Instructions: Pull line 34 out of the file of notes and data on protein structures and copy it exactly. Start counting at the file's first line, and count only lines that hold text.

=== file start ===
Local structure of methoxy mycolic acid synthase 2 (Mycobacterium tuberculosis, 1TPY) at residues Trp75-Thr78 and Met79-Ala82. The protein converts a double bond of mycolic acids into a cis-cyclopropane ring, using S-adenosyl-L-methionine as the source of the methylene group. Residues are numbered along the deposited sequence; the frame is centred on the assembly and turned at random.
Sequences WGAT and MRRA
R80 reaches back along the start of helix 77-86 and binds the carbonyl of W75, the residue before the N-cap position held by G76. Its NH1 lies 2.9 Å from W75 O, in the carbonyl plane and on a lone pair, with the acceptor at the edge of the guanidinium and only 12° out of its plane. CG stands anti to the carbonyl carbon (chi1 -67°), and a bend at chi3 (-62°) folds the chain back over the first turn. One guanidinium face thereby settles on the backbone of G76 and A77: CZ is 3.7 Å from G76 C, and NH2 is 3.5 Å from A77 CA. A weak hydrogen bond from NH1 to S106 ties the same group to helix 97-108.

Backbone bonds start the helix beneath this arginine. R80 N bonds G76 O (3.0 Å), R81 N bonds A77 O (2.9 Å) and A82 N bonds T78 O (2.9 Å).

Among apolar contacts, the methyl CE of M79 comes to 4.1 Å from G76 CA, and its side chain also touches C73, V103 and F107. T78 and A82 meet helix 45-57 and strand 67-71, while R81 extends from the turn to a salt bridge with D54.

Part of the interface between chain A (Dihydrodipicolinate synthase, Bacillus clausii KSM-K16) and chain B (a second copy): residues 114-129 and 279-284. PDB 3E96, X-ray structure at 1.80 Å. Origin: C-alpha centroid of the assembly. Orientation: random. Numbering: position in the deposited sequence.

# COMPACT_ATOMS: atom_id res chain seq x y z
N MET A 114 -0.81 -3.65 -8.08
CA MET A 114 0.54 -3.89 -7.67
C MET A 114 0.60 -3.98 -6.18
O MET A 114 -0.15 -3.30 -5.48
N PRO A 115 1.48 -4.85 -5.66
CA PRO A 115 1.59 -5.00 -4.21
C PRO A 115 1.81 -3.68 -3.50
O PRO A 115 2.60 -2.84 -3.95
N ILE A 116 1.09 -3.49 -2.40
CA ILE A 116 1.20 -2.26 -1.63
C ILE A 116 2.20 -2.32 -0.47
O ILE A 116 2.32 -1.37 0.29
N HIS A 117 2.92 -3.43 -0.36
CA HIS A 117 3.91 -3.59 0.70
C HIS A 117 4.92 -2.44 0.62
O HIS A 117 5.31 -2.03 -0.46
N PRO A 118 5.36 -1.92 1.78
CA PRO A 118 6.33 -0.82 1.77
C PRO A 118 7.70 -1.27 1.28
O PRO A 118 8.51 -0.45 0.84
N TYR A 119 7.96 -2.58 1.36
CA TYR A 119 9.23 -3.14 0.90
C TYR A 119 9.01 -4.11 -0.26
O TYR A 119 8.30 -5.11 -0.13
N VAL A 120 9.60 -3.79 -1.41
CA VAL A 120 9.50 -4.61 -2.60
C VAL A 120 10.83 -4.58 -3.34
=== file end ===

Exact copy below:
C VAL A 120 10.83 -4.58 -3.34